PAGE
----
The Kansas 2013 Pro-Life Protections Act creates pro-life public policies permissible under U.S. Supreme Court abortion rulings, but that hasn’t stopped abortionists Herb Hodes and Traci Nauser from trying to stop it.
Last week, attorneys for the father-daughter abortion team at the Kansas City-suburban Center for Women’s Health asked the district court to throw out the entire law before their lawsuit goes to trial. They want a ruling on whether the Act contained more than one subject, violating the rule of statutory construction.
AP’s John Hanna reported on the filing and cites several recent (non-abortion) state court cases that show little support for any success by lawsuits claiming Kansas laws violated the “single subject” mandate. This is not surprising, as the state’s drafting department is well aware of this requirement and is very careful to advise when proposed legislation might need to be segmented into separate bills.
The Pro-Life Protections Act states that it “concerns abortion” and contains a sex-selection abortion ban, abortion-related tax funding limits, and abortion informed consent provisions. Nevertheless, abortion lawyers call it a “hodgepodge” and specifically—and absurdly –claim that two sections have no relation to abortion because they do not actually use the word ‘abortion’ in the provisions.
The sections they criticize are:
- Section 2, asserting the state will protect interests of the unborn child and his/her parents (taken verbatim from the 1989 U.S. Supreme Court Webster ruling), and
- Section 9, adopting the 2008 Kennedy-Brownback federal bill to provide enhanced counseling for medically challenging prenatal diagnoses.
The abortion filing desperately tries to convince the court that these two sections wander from the abortion subject by describing Section 2 as a “legislative policy statement concerning the legal status of fertilized eggs” and Section 9 as authorizing “the provision of supportive services to parents and prospective parents of children with disabilities.”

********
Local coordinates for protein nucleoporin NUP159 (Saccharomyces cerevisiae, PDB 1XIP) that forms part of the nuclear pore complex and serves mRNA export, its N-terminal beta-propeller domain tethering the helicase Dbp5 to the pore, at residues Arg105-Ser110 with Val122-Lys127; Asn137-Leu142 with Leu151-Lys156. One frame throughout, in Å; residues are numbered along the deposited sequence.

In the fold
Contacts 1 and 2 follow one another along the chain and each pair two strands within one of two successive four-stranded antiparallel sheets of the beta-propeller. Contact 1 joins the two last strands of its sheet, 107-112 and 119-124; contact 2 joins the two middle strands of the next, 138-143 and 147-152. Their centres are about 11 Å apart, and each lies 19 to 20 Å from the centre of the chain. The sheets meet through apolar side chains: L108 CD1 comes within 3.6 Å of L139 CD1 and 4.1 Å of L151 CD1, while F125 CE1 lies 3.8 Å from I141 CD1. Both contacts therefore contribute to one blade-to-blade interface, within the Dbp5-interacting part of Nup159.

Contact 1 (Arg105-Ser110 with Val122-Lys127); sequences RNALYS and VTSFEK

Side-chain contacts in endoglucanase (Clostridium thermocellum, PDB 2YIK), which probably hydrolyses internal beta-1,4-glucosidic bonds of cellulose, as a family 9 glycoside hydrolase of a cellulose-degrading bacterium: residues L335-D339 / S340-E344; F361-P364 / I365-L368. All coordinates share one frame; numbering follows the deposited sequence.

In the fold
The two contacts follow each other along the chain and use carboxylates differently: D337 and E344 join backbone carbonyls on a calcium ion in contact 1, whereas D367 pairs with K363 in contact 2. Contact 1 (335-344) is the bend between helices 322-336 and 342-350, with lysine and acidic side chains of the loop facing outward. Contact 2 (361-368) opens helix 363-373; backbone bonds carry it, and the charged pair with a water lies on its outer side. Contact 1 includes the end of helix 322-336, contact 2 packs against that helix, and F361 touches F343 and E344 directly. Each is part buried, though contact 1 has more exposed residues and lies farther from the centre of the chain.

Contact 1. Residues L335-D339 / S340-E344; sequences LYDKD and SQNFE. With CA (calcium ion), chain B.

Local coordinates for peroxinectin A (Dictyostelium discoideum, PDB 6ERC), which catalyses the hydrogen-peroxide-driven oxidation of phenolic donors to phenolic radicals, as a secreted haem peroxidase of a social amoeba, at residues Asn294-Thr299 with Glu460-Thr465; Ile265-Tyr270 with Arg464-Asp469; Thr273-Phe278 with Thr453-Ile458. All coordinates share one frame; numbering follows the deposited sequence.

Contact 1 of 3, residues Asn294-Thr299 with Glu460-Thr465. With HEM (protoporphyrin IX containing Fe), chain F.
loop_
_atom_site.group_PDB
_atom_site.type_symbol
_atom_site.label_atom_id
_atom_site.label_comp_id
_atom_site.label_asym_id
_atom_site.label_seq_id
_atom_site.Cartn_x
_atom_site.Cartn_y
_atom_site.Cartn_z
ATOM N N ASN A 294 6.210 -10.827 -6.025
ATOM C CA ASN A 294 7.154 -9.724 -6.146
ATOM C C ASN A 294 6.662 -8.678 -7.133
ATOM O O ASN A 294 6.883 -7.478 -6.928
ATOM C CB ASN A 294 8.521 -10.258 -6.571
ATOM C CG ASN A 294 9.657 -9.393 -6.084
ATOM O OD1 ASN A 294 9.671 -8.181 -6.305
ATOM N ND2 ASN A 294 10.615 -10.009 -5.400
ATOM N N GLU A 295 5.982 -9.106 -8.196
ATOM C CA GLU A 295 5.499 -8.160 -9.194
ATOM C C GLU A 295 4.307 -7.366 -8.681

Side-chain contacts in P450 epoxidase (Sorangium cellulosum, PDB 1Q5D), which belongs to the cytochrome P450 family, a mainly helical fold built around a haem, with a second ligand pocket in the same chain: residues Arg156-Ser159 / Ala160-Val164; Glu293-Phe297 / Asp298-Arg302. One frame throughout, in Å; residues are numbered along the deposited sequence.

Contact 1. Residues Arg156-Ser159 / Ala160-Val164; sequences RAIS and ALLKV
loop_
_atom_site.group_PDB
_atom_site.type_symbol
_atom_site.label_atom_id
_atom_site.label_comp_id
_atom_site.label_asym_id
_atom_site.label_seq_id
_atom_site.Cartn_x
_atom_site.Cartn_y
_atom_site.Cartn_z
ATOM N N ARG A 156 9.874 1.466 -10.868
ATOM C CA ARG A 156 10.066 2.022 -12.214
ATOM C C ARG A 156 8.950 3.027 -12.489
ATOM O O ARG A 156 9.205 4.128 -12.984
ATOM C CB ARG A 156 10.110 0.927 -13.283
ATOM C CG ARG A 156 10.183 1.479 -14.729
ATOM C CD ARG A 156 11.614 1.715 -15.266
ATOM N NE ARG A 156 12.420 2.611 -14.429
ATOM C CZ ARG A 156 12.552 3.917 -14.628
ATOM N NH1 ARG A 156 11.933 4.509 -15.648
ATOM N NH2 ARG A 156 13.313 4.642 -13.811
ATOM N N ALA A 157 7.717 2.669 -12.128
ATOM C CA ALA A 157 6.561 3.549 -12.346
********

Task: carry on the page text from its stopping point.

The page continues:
Aside from both sections’ logical connection to abortion, Section 2 uses ‘unborn child’ and Section 9 repeatedly uses ‘prenatal’, yet the court is supposed to accept the abortion attorneys’ claim of irrelevance to abortion?
Section 2 is the backbone for the Act, showing that—even under Roe v Wade—the state has the right to defend the unborn in tort law and to set spending priorities for promoting life. Attorneys for the state defending the Act, assert in their filing that Section 9 provides services to parents of disabled children “in order to promote childbirth and carrying an unborn child to term.”
In testimony supporting the Act, Kansans for Life explained Section 9 as answering the need for the health department to assist families confronting disability diagnoses, in the face of ever-escalating prenatal diagnostic tests that encourage the elimination of individuals with challenging conditions. [As an aside, under Obamacare, prenatal testing, but not counseling, is authorized.]
The shock of certain prenatal diagnoses can too often drive a mother to agree to abortion, especially when ObGyn doctors are themselves not well informed about the medical condition and available services. Providing more immediate access to information about specialized treatments and community support allows a more fully informed decision to be made by families coping with unexpected news. This is obviously an abortion-related provision, although the counseling services extend past delivery.
It is exceedingly frustrating that the abortion industry can waste court time on such shoddy legal claims and we are glad that both the federal and district courts (in two separate suits, see here and here) have not blocked the entire Pro-Life Protections Act.